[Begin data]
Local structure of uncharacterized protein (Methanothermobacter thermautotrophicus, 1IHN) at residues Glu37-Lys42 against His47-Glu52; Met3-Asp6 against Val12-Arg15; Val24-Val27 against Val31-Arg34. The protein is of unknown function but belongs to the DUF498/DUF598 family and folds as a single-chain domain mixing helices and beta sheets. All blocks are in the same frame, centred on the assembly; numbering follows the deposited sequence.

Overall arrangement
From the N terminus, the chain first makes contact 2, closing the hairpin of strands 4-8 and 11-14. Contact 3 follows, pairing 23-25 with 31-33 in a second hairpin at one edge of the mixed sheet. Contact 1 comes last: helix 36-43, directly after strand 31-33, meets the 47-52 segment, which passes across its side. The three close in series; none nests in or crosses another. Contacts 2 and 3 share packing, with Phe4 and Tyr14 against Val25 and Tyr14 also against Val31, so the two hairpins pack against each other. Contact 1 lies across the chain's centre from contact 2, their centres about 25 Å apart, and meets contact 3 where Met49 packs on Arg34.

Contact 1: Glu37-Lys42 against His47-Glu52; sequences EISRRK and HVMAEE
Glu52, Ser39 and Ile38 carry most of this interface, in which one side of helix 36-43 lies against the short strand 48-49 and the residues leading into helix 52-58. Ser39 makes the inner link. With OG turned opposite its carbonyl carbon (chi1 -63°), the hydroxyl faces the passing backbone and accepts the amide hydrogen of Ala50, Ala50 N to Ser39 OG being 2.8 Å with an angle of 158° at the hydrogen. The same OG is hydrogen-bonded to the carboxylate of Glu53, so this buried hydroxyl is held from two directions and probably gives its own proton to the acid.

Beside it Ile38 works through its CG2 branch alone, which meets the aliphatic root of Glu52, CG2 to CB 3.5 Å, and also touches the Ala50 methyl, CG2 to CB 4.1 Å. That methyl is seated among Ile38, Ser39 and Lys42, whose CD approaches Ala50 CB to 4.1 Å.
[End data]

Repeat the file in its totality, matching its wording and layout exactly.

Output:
Local structure of uncharacterized protein (Methanothermobacter thermautotrophicus, 1IHN) at residues Glu37-Lys42 against His47-Glu52; Met3-Asp6 against Val12-Arg15; Val24-Val27 against Val31-Arg34. The protein is of unknown function but belongs to the DUF498/DUF598 family and folds as a single-chain domain mixing helices and beta sheets. All blocks are in the same frame, centred on the assembly; numbering follows the deposited sequence.

Overall arrangement
From the N terminus, the chain first makes contact 2, closing the hairpin of strands 4-8 and 11-14. Contact 3 follows, pairing 23-25 with 31-33 in a second hairpin at one edge of the mixed sheet. Contact 1 comes last: helix 36-43, directly after strand 31-33, meets the 47-52 segment, which passes across its side. The three close in series; none nests in or crosses another. Contacts 2 and 3 share packing, with Phe4 and Tyr14 against Val25 and Tyr14 also against Val31, so the two hairpins pack against each other. Contact 1 lies across the chain's centre from contact 2, their centres about 25 Å apart, and meets contact 3 where Met49 packs on Arg34.

Contact 1: Glu37-Lys42 against His47-Glu52; sequences EISRRK and HVMAEE
Glu52, Ser39 and Ile38 carry most of this interface, in which one side of helix 36-43 lies against the short strand 48-49 and the residues leading into helix 52-58. Ser39 makes the inner link. With OG turned opposite its carbonyl carbon (chi1 -63°), the hydroxyl faces the passing backbone and accepts the amide hydrogen of Ala50, Ala50 N to Ser39 OG being 2.8 Å with an angle of 158° at the hydrogen. The same OG is hydrogen-bonded to the carboxylate of Glu53, so this buried hydroxyl is held from two directions and probably gives its own proton to the acid.

Beside it Ile38 works through its CG2 branch alone, which meets the aliphatic root of Glu52, CG2 to CB 3.5 Å, and also touches the Ala50 methyl, CG2 to CB 4.1 Å. That methyl is seated among Ile38, Ser39 and Lys42, whose CD approaches Ala50 CB to 4.1 Å.